young people

The Key Club for young people with Autistic Spectrum Conditions (ASC)

The Key Club for young people with Autistic Spectrum Conditions (ASC)
The Key Club for young people with Autistic Spectrum Conditions (ASC)
The Key Club for young people with Autistic Spectrum Conditions (ASC)

The Key Club was devised and created by Turtle Key Arts in 2003 as a response to the lack of creative activities available to young people with Autistic Spectrum Disorders following the end of full time education and support from schools and colleges. At the point of transition to adulthood, aged 16 – 30 years old, during this we time we provide continuity, social contact with peers and a creative project to inspire.

Object learning and its impact on wellbeing and confidence in pupils with SEND in partnership with Leeds Museums and Galleries

Artwork produced by pupils during project

Funding:

This action research was a part of the SLiCE (Specialist Leaders in Cultural Education) programme funded by Arts Council England through the regional bridge organisation for Yorkshire and Humber, CapeUK.

Timescales and delivery dates:

This was a year-long process between West Oaks School and Leeds Museums and Galleries (LMG) starting in June 2015 and ending in June 2016. Delivery of the arts programme took place between September 2015 and May 2016.

Project Management:

Artfelt Workshop Programme

Artfelt Workshop Programme

Artfelt, the arts programme at Sheffield Children’s Hospital, has two primary streams of work. The Artfelt Workshop Programme sits alongside our commissioning work in using art to make hospital feel better. Overseen by our Workshop Coordinator, this two day a week project sees a variety of visual arts, crafts and music sessions made available to patients during their time at Sheffield Children’s Hospital.

Make Your Mark

Make Your Mark

‘Piloting the use of Arts Award in therapeutic work with children and young people’ By Joanna Stevens, former Lead for Arts Therapies at Sussex Partnership NHS Foundation Trust, and Cindy Cox and Catherine Orbach, Co-Directors, Culture Shift.
In June 2013, Sussex Partnership held an introductory session on Arts Award for 25 health professionals in collaboration with Culture Shift. Participants’ feedback confirmed they saw using Arts Award in mental health practice as a valid area of enquiry and practice development.

Assessment of the impact of arts on learning

The Cultural Learning Alliance has published key findings demonstrating the impact of the arts on the social and educational achievements of children and young people.

Dynamix first year evaluation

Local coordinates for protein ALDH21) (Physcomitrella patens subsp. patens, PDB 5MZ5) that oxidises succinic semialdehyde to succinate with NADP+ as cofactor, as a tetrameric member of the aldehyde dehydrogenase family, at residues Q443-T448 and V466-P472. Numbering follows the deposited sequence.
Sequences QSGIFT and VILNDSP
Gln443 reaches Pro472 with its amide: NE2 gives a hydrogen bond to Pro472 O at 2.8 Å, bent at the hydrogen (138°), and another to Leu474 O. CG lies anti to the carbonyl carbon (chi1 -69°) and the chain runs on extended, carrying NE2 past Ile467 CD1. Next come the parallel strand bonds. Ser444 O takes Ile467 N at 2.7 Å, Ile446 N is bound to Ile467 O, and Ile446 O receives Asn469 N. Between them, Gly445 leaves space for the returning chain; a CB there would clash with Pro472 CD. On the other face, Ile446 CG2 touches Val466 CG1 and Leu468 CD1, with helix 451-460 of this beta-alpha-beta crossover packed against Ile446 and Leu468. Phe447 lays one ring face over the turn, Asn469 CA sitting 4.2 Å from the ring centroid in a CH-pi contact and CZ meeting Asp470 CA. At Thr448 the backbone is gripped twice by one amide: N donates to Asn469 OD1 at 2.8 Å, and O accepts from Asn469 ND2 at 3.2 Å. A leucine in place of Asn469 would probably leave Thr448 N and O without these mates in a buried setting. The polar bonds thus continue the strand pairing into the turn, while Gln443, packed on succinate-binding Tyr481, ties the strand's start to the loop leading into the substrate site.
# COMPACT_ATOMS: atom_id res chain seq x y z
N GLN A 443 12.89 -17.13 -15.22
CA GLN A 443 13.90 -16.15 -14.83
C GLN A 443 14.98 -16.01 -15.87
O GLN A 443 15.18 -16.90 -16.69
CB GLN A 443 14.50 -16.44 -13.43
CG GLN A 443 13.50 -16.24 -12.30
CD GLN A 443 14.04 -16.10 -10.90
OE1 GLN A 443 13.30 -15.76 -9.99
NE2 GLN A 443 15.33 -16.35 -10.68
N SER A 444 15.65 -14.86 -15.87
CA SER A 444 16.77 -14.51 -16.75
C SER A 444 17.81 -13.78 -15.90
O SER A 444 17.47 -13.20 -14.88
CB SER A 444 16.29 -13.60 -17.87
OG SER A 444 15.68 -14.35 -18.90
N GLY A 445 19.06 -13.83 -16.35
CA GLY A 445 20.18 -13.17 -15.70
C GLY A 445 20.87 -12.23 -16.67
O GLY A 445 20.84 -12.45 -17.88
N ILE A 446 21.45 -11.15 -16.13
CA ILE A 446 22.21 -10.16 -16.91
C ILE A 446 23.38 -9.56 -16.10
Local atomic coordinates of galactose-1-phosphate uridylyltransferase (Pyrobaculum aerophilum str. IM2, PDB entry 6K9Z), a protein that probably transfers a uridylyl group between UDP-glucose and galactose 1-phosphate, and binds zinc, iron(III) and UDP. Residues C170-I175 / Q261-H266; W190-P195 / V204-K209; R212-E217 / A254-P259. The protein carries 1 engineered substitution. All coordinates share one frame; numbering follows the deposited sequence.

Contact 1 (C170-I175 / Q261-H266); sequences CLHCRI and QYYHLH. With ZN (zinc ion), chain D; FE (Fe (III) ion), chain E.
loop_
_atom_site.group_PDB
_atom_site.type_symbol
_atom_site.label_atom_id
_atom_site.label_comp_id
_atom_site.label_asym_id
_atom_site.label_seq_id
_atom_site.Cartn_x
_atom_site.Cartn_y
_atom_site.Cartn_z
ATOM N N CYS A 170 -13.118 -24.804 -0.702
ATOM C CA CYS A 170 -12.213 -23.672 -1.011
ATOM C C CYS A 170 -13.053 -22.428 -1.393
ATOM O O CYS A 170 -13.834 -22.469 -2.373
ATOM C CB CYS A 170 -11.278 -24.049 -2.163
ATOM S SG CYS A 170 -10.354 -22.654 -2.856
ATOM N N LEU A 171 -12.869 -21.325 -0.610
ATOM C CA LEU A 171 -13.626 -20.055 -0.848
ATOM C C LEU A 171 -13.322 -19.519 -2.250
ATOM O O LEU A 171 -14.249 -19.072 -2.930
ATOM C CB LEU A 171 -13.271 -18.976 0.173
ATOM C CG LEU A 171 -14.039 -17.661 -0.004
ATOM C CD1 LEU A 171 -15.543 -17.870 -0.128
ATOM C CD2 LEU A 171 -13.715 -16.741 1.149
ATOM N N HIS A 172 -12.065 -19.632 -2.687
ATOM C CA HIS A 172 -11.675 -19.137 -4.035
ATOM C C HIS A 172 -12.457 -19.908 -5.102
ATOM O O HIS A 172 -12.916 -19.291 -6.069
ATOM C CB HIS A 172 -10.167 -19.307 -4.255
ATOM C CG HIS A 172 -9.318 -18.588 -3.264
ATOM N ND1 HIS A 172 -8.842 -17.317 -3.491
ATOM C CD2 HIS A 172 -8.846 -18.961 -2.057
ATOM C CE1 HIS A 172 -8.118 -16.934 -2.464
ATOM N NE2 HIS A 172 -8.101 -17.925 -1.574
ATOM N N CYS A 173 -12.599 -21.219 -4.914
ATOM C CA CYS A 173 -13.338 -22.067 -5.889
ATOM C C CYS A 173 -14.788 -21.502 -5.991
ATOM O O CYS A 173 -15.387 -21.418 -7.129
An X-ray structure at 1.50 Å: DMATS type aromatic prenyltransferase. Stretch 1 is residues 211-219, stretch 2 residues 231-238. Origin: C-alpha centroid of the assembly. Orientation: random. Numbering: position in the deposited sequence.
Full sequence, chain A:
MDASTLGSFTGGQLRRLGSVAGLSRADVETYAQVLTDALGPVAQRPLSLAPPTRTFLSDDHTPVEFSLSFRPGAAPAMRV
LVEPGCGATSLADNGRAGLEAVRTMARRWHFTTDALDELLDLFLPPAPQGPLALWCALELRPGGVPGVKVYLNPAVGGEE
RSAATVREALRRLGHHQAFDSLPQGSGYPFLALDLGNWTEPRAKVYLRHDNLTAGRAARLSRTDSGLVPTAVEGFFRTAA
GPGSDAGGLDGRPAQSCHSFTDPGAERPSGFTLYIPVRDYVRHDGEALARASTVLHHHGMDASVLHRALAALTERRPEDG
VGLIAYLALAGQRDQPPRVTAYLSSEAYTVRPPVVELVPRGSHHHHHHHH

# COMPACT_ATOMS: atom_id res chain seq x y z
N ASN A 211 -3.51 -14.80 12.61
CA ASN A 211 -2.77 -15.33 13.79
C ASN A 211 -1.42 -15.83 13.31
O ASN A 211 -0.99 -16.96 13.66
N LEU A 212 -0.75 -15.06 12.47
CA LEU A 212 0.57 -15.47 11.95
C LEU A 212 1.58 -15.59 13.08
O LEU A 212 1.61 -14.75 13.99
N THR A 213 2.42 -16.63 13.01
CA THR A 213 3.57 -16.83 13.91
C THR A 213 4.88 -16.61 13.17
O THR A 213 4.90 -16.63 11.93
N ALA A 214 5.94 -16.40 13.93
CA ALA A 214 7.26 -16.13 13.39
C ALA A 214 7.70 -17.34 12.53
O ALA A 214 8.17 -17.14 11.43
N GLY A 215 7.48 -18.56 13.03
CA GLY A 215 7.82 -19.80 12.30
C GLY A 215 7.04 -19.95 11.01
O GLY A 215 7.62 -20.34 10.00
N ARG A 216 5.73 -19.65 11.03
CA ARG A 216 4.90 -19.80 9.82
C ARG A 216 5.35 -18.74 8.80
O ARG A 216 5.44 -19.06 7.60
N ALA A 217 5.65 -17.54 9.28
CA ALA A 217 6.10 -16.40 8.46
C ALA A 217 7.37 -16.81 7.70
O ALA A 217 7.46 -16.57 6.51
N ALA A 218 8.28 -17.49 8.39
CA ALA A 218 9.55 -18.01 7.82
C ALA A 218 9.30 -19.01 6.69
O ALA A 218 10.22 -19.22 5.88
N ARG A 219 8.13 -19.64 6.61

Dynamix is a music and health programme developed and delivered by Sound It Out to four Child & Adolescent Mental Health Service (CAMHS) wards at the Birmingham Children’s Hospital.

Dynamix provides access to practical music making for children and young people experiencing mental health conditions. The pilot project involved young inpatients, some of whom had been resident for up to one year.

Assessment of the impact of arts on learning

Organisation: 
The Cultural Learning Alliance

The Cultural Learning Alliance has published key findings demonstrating the impact of the arts on the social and educational achievements of children and young people.

Go Dance Project studies Dance and Psychological Behaviour in school children

After undertaking Continuing Professional Development (CPD) training, three dance artists from across the East of England devised dance sessions for school children in Year 6, aged 10 - 11. Creative in nature, these sessions focused on addressing the physiological fitness components of flexibility, aerobic endurance and muscular explosive power.

The aim of this project was to study children’s behaviour and the positive effect of creative dance sessions in schools.

The Impact of Creative Partnerships on the Wellbeing of Children and Young People

Organisation: 
University of Cambridge

Authors: Ros McLellan, Maurice Galton, Susan Steward and Charlotte Page, University of Cambridge

This study aimed to explore how the Creative Partnerships programme had affected student wellbeing and the degree to which creative approaches had become embedded in areas of the curriculum other than those directly involving creative practitioners.

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Supported using public funding by the Arts Council England